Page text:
• Meet the work requirements for another maintenance of effort (MOE) program (Temporary Assistance for Needy Families, Supplemental Security Income, or Unemployment Insurance)
  • Are the caregiver for a child younger than 6 years of age or for a person who is incapacitated
  • Are physically or mentally unfit for work
  • Regularly take part in a drug or alcohol treatment program

How to Apply for SNAP Benefits

You should apply for SNAP benefits as soon as you need assistance. There is no waiting period to receive food stamps, but it can take up to 30 days for your application to be processed.

Depending on where you live, you can apply for food stamps in the following ways:

  • Online
  • By mail or fax
  • In person

How to Apply Online

To apply for SNAP online, visit your state’s SNAP  website. Note that the program may be under a different name in your location. You can find your state or territory’s SNAP program and corresponding contact information in the table found in the SNAP Program Name and Contact Information by Location” section of this guide. 

If your state or territory has an online application process, you may need to create an account with a username, password and PIN, which is a four-digit number. Once you have set up an account, follow the instructions for completing the online application form. If you are not required to create an account, there may be no way to save your progress on your application. Thus, you must complete the entire form in one sitting.

Once you have completed the required sections, you may submit the form. You should then receive a confirmation of your submission via email. 

Many states recommend that you apply online because your claim will be processed more quickly. In addition, creating an online account will make it easier to check the status of your claim or update your application if your circumstances change.

How to Apply by Mail or Fax

Some locations allow you to submit a SNAP application by mail or fax. You can find out if your state or territory offers a mail or fax option by contacting its SNAP department. Refer to the table in the “Program Name and Contact Information by Location” section of this guide.

To apply by mail or fax, you must first download and print the application form from the website for your state. If forms are not available online, you may need to call and request an application be sent to you by mail.

Once you have completed the form, mail it to the street address or fax it to the fax number specified on your state or territory’s website. These addresses may also be found at the bottom of the application.

Some states that accept applications by mail recommend that you submit the form by fax. Fax submissions are faster and more secure than mail-in submissions.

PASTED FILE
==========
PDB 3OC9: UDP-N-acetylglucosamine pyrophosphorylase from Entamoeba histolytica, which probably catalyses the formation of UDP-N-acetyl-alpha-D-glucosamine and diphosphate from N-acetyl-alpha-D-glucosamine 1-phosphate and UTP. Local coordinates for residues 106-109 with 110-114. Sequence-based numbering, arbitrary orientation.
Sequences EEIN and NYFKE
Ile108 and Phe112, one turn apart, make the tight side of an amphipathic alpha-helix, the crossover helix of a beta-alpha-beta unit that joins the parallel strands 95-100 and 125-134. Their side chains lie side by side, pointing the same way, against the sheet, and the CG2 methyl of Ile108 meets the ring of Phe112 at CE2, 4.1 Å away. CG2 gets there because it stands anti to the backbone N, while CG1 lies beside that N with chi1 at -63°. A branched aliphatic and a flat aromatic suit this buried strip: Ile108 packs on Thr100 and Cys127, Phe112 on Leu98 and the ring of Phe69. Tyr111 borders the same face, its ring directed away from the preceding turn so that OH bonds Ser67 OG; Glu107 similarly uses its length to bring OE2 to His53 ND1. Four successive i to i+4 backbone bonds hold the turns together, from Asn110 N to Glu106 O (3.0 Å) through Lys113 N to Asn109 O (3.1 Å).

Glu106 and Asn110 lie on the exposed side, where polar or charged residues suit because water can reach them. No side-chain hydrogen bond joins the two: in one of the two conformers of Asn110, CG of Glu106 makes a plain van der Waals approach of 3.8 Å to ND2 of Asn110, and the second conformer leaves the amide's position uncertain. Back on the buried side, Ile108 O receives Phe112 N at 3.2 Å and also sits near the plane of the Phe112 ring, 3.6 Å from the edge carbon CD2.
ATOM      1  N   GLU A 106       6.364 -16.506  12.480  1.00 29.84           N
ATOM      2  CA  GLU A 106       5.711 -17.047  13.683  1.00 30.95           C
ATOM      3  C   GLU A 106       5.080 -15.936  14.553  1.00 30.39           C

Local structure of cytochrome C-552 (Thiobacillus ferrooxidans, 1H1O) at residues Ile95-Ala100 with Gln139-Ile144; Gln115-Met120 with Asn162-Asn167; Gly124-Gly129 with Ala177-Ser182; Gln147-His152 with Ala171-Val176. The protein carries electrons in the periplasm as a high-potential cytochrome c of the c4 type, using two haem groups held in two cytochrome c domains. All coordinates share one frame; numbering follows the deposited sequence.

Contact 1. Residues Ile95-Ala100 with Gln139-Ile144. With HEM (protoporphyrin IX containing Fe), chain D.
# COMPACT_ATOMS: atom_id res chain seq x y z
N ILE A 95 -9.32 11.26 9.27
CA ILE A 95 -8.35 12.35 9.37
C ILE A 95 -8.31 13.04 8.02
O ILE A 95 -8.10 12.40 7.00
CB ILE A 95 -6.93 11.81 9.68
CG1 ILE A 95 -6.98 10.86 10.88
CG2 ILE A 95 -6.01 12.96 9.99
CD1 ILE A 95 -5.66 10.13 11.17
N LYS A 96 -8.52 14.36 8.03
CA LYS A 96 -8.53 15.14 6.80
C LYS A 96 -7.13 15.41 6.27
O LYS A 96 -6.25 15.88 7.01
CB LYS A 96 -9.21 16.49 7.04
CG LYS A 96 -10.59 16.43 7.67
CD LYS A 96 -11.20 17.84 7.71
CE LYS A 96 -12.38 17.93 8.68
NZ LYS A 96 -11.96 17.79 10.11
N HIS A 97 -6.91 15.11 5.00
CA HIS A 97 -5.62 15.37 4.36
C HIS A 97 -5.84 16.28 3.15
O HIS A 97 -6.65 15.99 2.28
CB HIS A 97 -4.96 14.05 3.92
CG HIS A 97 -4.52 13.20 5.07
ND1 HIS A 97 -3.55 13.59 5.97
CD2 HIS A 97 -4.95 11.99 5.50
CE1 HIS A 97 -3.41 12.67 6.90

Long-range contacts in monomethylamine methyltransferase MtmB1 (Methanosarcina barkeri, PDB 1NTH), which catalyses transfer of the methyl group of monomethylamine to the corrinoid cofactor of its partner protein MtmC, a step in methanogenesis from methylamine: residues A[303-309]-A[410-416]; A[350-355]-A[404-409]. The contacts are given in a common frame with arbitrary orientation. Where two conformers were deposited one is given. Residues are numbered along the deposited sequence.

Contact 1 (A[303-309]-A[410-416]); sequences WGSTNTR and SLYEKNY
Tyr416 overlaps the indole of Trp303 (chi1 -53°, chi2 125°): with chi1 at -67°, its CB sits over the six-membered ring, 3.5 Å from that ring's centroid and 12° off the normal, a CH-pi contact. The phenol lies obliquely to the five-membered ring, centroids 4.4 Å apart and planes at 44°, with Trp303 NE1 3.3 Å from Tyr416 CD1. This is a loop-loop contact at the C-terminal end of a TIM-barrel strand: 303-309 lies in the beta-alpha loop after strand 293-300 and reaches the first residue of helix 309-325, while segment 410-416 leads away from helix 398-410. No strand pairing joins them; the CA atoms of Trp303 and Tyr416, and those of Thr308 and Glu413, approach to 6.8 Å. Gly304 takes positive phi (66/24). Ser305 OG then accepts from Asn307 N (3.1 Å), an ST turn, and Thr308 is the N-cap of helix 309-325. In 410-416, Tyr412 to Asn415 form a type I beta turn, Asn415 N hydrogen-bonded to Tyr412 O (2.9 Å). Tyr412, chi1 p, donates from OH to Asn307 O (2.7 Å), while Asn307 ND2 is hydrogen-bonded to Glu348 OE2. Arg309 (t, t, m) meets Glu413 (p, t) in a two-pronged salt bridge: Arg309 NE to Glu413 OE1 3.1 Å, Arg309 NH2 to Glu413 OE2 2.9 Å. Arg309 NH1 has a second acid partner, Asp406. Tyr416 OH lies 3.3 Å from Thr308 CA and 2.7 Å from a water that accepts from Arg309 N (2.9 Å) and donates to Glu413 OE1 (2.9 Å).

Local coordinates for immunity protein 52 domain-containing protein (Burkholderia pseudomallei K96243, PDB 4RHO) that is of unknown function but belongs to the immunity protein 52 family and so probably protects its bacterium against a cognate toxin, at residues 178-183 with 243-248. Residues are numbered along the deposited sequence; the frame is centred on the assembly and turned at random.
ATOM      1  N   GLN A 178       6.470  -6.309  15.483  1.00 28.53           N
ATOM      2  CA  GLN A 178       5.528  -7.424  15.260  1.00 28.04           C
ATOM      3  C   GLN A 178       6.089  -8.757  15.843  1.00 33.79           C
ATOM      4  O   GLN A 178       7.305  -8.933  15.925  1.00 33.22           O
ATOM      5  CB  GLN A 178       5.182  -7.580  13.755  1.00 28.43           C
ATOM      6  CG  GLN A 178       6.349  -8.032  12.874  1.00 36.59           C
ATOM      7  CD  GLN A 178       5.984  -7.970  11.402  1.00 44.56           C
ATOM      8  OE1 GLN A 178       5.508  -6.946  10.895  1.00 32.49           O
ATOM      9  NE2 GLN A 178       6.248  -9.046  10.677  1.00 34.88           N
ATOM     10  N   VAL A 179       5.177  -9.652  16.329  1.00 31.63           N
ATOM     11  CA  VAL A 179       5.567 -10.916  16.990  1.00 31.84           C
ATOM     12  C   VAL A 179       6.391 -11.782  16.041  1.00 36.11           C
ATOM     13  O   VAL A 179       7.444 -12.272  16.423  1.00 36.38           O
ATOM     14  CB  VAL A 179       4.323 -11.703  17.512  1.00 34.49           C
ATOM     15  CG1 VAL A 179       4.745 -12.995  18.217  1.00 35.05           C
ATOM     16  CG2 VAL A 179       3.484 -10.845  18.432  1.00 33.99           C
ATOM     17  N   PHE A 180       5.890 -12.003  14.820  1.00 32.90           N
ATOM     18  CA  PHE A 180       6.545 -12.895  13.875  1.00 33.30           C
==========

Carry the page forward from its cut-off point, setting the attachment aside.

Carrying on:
How to Apply in Person

Call your state or territory’s main SNAP office to find out if you can request an application appointment to apply in person. On the day of your appointment, make sure to bring all required documents and information needed to apply. Refer to the following section “Information and Documents Needed to Apply” to know which documents you need to provide.

At the SNAP office, you should be able to obtain, complete and submit an application all in one visit. Please refer to the section “Program Name and Contact Information by Location” for more information.

Information and Documents Needed to Apply

During the SNAP application process, you will be required to provide personal and financial information and documents, as well as similar documents and details for anyone who is residing in your household.

You will be asked to provide proof of each household member’s:

  • Identity
  • Citizenship/residency
  • Income, expenses and resources (if required)
  • Disability (if applicable)
  • School attendance (if applicable)
  • Medical expenses
    • This only applies if medical expenses total more than $35 per month
  • Non-custodial parent information (if applicable)

Proof of Identity

  • Driver’s license or state ID card
  • School ID
  • Birth certificate
  • Medical insurance identification
  • Voter’s registration card

Proof of Citizenship

The following documents may be used as proof of citizenship or permanent resident status:

  • Birth certificate
  • Naturalization certificate
  • Permanent resident card (green card)
  • Employment authorization card
  • Letter from U.S. Citizenship and Immigration (USCIS) indicating your status
  • U.S. passport
  • Any official USCIS documentation or correspondence

Proof of Residency

  • Utility bills
  • Library card with address
  • Rent or mortgage receipts with address
  • Correspondence sent to your address under your name
  • Voter’s registration card

Proof of Income

  • Pay stubs
  • Employer statement
  • Social Security, SSI or Veterans Benefits documents
  • Other retirement and disability benefits documents
  • Alimony documents
  • Child support documents
  • Unemployment compensation
  • Self-employment income documents

Proof of Medical Expenses 

  • Copy of each bill and proof of payment (if paid)
  • Summary of medical services
  • Receipts with reimbursed expenses
  • Prescription bottles with cost label or printout
  • Receipts of transportation and lodging expenses to obtain medical attention
  • Statement of health insurance premiums